By Lance Tominaga, ESPN Honolulu Web Editor.
The Greek philosopher Heraclitus once noted, “There is nothing permanent except change.” And it’s true. Change happens every day. We can fight it, we can embrace it, but in the end we all need to learn to deal with it. Change is reality.
Over the past year, we’ve all had to deal with some pretty big changes, haven’t we? Social distancing. Masks. Quarantines. I’ve been working from home for over a year now. There are both positives and negatives to working remotely, but I’ve learned to roll with it.
In college sports, one of the biggest changes in recent years has been the alarming number of student-athletes transferring to different schools. Some coaches and pundits are calling it an “epidemic.”
The issue has become somewhat of a hot topic locally because of the recent news that University of Hawaii men’s basketball players Justin Webster, James Jean-Marie, Justin Hemsley and Kameron Ng have entered the NCAA Transfer Portal. In addition, promising freshman guard Biwali Bayles has announced that he is leaving the program to seek a professional hoops career in his native Australia. Earlier this year, forward Manuel Ayol left the team and also entered the transfer portal.
Some fans are blaming UH head coach Eran Ganot for the exodus, claiming (with no evidence) that his coaching style or personality is driving away players. For the most part, these critics simply aren’t happy with Ganot’s performance as head coach and will latch on to any reason – real or imaginary – to hand him his walking papers.
The reality is this: Player transfers are the norm these days.
Currently, more than 1,000 college basketball players are entered in the transfer portal. The final tally will easily surpass last year’s total of 1,026, which included transfers till the end of summer. No school is immune from this trend: Even perennial powers such as Duke, Kansas, Kentucky, Syracuse and North Carolina have had players seeking new opportunities. Wake Forest had six players transfer out. Miami and Pittsburgh had five.
A NCAA study revealed that about 40 percent of all men’s basketball players who enter Division I directly out of high school leave their initial school by the end of their sophomore year.
As you might expect, this trend is viewed as a growing problem among coaches.
Doc Sadler, a college basketball head coach for some 20 seasons, said, “A lot of the transfers just aren’t the traditional guys who go the same high school for four years. They’ve transferred high schools, once or maybe twice. They’ve played on several different AAU teams. If any sort of adversity hits, they automatically look for another place to play. In my mind, there’s nothing wrong with kids facing a little adversity and fighting through it. We just don’t see that much any more. It’s not just basketball, it seems a generational thing to me.”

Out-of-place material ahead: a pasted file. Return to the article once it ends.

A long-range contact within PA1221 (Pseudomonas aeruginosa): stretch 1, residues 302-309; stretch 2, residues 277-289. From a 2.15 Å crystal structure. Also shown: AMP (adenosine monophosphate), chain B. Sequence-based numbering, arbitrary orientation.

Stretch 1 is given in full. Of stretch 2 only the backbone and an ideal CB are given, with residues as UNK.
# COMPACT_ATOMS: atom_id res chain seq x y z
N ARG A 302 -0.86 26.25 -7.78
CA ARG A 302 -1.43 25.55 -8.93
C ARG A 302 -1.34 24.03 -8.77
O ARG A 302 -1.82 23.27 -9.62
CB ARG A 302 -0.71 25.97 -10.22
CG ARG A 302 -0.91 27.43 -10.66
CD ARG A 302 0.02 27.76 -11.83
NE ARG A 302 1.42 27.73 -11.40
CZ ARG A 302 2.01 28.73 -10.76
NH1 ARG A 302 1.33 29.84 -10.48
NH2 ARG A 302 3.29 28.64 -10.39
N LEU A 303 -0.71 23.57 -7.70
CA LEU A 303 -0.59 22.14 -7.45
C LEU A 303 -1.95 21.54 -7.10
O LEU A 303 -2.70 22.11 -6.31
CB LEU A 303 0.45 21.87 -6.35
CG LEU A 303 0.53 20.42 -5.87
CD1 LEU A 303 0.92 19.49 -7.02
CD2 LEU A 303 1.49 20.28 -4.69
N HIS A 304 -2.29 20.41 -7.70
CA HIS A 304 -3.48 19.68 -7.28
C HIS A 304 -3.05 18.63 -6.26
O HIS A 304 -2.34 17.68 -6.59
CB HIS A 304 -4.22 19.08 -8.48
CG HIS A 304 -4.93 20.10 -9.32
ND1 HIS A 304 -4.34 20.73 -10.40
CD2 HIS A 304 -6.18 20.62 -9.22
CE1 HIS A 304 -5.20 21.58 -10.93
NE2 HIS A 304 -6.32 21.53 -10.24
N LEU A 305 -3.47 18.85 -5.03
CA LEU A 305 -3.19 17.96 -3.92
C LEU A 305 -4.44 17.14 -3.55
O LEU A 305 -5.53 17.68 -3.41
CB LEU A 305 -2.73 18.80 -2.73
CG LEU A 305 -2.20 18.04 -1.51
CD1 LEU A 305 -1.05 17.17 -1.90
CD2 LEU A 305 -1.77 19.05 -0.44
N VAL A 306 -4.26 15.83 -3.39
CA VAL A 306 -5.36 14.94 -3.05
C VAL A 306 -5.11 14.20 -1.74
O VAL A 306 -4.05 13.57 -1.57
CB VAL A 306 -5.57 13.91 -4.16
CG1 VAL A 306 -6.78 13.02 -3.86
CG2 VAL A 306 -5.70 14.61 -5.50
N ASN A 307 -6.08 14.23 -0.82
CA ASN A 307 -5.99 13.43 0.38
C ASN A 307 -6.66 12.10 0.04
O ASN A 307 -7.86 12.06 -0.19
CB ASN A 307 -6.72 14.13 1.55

Said ESPN college hoops commentator Dick Vitale, “I believe in freedom for players. However, saying all that, you’re talking about chaos. You’re talking about wheeling and dealing and cheating going on. I mean, think about it. Especially the mid-major stars. Kids that go to a mid-major school and all of a sudden they blossom. Schools are going to be raiding them like you can’t believe. And what about guys that are non-starters at the elite schools. People are going to be whispering in their ears, ‘Get out of there, man. You’re not getting playing time.’
“Oh yes, there’s a way they’ll be able to wheel and deal. Trust me. It will happen. Not good for the game. Chaos will reign supreme. Coaches will be like prisoners. Players will dictate every move. Every move [coaches] are going to watch they make with a player, whether or not they’re going to be able to keep the kid or not. I don’t think this is healthy for the game.”
While Sadler and Vitale have valid points, there’s no putting the toothpaste back in its tube. If anything, the number of transfers will continue to rise once the NCAA, as expected, officially approves a new rule that will allow players to transfer one time without having to sit out the season.
Basketball traditionalists will continue to argue that this “epidemic” is a blight in collegiate athletics. More progressive observers will say the trend simply gives student-athletes the long-overdue freedom to transfer to a different institution without being penalized.
Whatever side of the fence you fall on, it’s best to get used to it. For better or worse, this is the new normal.
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